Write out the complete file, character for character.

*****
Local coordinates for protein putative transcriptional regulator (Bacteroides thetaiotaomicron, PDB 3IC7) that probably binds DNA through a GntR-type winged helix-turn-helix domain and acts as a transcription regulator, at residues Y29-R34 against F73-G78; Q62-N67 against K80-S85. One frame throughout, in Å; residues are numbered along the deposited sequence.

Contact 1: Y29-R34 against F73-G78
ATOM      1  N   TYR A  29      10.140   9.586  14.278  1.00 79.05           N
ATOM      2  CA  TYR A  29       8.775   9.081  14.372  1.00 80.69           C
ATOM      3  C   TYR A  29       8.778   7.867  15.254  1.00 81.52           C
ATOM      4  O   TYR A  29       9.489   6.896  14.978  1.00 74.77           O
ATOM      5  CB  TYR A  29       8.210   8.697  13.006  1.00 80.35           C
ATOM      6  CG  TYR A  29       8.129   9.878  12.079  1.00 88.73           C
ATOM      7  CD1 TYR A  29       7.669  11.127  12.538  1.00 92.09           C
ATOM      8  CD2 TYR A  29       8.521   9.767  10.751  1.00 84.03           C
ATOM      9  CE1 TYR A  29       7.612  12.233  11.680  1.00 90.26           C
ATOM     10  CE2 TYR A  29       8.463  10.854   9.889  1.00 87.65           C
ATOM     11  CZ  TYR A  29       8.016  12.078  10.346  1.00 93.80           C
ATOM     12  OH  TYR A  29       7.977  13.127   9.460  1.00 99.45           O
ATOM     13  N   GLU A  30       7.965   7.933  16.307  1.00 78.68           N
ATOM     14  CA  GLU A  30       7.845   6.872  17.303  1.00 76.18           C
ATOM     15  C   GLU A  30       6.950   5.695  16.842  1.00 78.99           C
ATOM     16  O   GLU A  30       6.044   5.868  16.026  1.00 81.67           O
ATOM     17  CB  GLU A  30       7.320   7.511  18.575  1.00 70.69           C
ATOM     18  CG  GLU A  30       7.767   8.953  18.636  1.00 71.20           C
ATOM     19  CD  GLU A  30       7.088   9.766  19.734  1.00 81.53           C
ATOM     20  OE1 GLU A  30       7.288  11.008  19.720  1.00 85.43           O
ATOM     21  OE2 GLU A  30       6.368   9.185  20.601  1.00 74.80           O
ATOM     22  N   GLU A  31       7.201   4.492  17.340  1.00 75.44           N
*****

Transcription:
Local coordinates for protein putative transcriptional regulator (Bacteroides thetaiotaomicron, PDB 3IC7) that probably binds DNA through a GntR-type winged helix-turn-helix domain and acts as a transcription regulator, at residues Y29-R34 against F73-G78; Q62-N67 against K80-S85. One frame throughout, in Å; residues are numbered along the deposited sequence.

Contact 1: Y29-R34 against F73-G78
ATOM      1  N   TYR A  29      10.140   9.586  14.278  1.00 79.05           N
ATOM      2  CA  TYR A  29       8.775   9.081  14.372  1.00 80.69           C
ATOM      3  C   TYR A  29       8.778   7.867  15.254  1.00 81.52           C
ATOM      4  O   TYR A  29       9.489   6.896  14.978  1.00 74.77           O
ATOM      5  CB  TYR A  29       8.210   8.697  13.006  1.00 80.35           C
ATOM      6  CG  TYR A  29       8.129   9.878  12.079  1.00 88.73           C
ATOM      7  CD1 TYR A  29       7.669  11.127  12.538  1.00 92.09           C
ATOM      8  CD2 TYR A  29       8.521   9.767  10.751  1.00 84.03           C
ATOM      9  CE1 TYR A  29       7.612  12.233  11.680  1.00 90.26           C
ATOM     10  CE2 TYR A  29       8.463  10.854   9.889  1.00 87.65           C
ATOM     11  CZ  TYR A  29       8.016  12.078  10.346  1.00 93.80           C
ATOM     12  OH  TYR A  29       7.977  13.127   9.460  1.00 99.45           O
ATOM     13  N   GLU A  30       7.965   7.933  16.307  1.00 78.68           N
ATOM     14  CA  GLU A  30       7.845   6.872  17.303  1.00 76.18           C
ATOM     15  C   GLU A  30       6.950   5.695  16.842  1.00 78.99           C
ATOM     16  O   GLU A  30       6.044   5.868  16.026  1.00 81.67           O
ATOM     17  CB  GLU A  30       7.320   7.511  18.575  1.00 70.69           C
ATOM     18  CG  GLU A  30       7.767   8.953  18.636  1.00 71.20           C
ATOM     19  CD  GLU A  30       7.088   9.766  19.734  1.00 81.53           C
ATOM     20  OE1 GLU A  30       7.288  11.008  19.720  1.00 85.43           O
ATOM     21  OE2 GLU A  30       6.368   9.185  20.601  1.00 74.80           O
ATOM     22  N   GLU A  31       7.201   4.492  17.340  1.00 75.44           N